“I’m marinating,” I tell her, because that’s really what’s happening. My story isn’t marinating. I am. While I’m attaching all of these tiny threads of thought, linking together to form the woven picture, the story is attaching itself to me, soaking into my sleeping and waking moments until it’s ready to be told in its entirety.

And then I type. I type like a student in the manic last hours after procrastinating on a term paper. I’m trying to keep up with my characters as they play out the entire story in my head. If I don’t, the story begins to fade and disintegrate. I know; it’s happened. I’m left with patches and frayed swathes of story material with no home at all. So sad. So, I need blocks of time in the transcribing stage. But I don’t have blocks of time. I’ve had to experiment with my strategy in the last few years because my kids don’t take naps anymore, and they don’t need to go to bed earlier. They do need more one-on-one time to understand their assignments, as well as a chauffeur, a mentor, a therapist, a cook, and a personal trainer and nutritionist. You know, a mom.

So, in all the shuffling and scurrying of these adolescent years, I haven’t found the strategy that works all the time. Like Realm’s escape room strategy, I’d like to try writing in tandem, but it’s just me here with my thoughts and my little fingers clacking away. I hope, at some point, to complete this story… and the next… and the next… and then I guess I’ll be a pro at escaping.

Have any suggestions for me, fellow writers?

The “Die” Part of My Diet

I was looking for a manly diet. One that didn’t require a ton of hands on prep. One that would help a man drop pounds in a matter of weeks instead of months. I knew I wanted something extreme, but it couldn’t be unhealthy—meaning, it had to be natural food rather than fake ingredients. The last criterion was that I could participate in this manly diet, too, without losing too much weight.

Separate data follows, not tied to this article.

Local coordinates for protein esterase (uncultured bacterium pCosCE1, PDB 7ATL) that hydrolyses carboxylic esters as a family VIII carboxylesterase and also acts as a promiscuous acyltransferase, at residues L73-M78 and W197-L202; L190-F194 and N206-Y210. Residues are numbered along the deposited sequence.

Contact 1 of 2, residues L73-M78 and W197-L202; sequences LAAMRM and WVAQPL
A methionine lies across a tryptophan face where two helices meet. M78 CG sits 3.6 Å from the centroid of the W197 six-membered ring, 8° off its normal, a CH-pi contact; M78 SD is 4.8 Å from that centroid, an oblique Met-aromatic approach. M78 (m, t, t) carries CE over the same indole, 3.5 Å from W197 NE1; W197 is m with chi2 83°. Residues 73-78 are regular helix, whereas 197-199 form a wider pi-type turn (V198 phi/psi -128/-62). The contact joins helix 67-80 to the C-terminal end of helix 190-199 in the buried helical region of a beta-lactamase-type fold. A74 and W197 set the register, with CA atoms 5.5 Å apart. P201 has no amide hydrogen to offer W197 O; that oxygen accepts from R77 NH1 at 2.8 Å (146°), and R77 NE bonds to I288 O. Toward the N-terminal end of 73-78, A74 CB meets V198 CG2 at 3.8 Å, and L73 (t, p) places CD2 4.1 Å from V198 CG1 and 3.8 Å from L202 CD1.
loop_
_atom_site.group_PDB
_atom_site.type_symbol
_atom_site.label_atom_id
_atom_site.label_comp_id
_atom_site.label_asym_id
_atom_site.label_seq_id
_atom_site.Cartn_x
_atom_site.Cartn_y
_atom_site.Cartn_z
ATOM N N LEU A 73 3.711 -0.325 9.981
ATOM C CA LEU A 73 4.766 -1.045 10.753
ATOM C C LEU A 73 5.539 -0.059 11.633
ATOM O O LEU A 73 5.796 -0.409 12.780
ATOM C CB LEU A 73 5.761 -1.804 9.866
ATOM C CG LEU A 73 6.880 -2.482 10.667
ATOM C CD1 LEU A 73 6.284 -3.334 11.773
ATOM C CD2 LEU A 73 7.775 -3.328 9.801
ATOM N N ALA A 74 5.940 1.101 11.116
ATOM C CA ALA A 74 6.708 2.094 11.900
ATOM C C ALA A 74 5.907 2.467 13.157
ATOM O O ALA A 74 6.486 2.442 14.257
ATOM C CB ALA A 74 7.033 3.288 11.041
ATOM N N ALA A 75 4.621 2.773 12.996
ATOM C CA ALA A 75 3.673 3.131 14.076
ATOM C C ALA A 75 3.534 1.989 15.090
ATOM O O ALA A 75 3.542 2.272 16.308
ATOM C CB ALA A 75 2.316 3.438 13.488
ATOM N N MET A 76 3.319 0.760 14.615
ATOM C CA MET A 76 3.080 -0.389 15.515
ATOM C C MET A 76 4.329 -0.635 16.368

I found the perfect diet. A juice fast. With a juice fast you get to pump your body full of amazing vitamins and feel energized. You get to use this groovy machine that sounds like an airplane taking off. (See? Very manly.) Then, after the juice fast, when one is already seeing the pounds melt away, you get to transition into a moderate diet that will continue the weight loss process with a more gradual pace. The ribbon that tied up the package for me was the assurance that if I didn’t need to lose weight, I wouldn’t.

Here’s how it went:

The first five days of the diet prepared us to go from whole fruits and veggies to juice only. We drank two to three juices and ate veggies, salads, and soups for lunch and dinner. These were not enjoyable days. The kale salads were good, but the bland veggies and puree soup recipes were not. I could not seem to puree the soups finely enough to make the texture palatable. So, we opted for an organic box soup puree, just to make it through those dinner recipes. (Realm actually went without soup at all. It was getting to him.)

By day five I was cringing over the kale juices we’d been drinking. They had been tasty before, but not anymore. I had a kale nightmare. Kale wasn’t attacking me; I just dreamed I had to drink lots of kale juice. I woke up nauseated that fifth morning; and the thought of smelling kale—much less drinking it—made me gag. I didn’t want to drink any more kale juice, but I was determined. I gulped down a third of the morning juice, shuddered, shuddered again, sipped on a bottle of water, and waited for the worst. I was pretty sure the worst was coming. My stomach was not happy.

My stomach finally settled down, so I was great, right? I ignored the gentle “no” of nausea and gulped another third of my juice.

“Mom, are you okay?”

I couldn’t answer. I was in the throes of holding onto the juice. I could feel it in my throat.

“You look sort of green…”

“Of course, I look green,” I retorted after I was sure I wouldn’t hurl. “I’m drinking kale!”

May it be noted, for me and for anyone who goes on an extreme diet, I was a hangry jerk to my children. I have apologized to them a number of times, but I still feel badly about it. Another thing I’ve learned from this experience is the problem with embarking on a diet with your husband if you can’t handle it. I feared if I gave up, he would. So, I didn’t give up. I substituted kale for romaine, then to spinach once I could handle the taste. Every day I went to bed with nausea and woke to the dread of drinking another juice.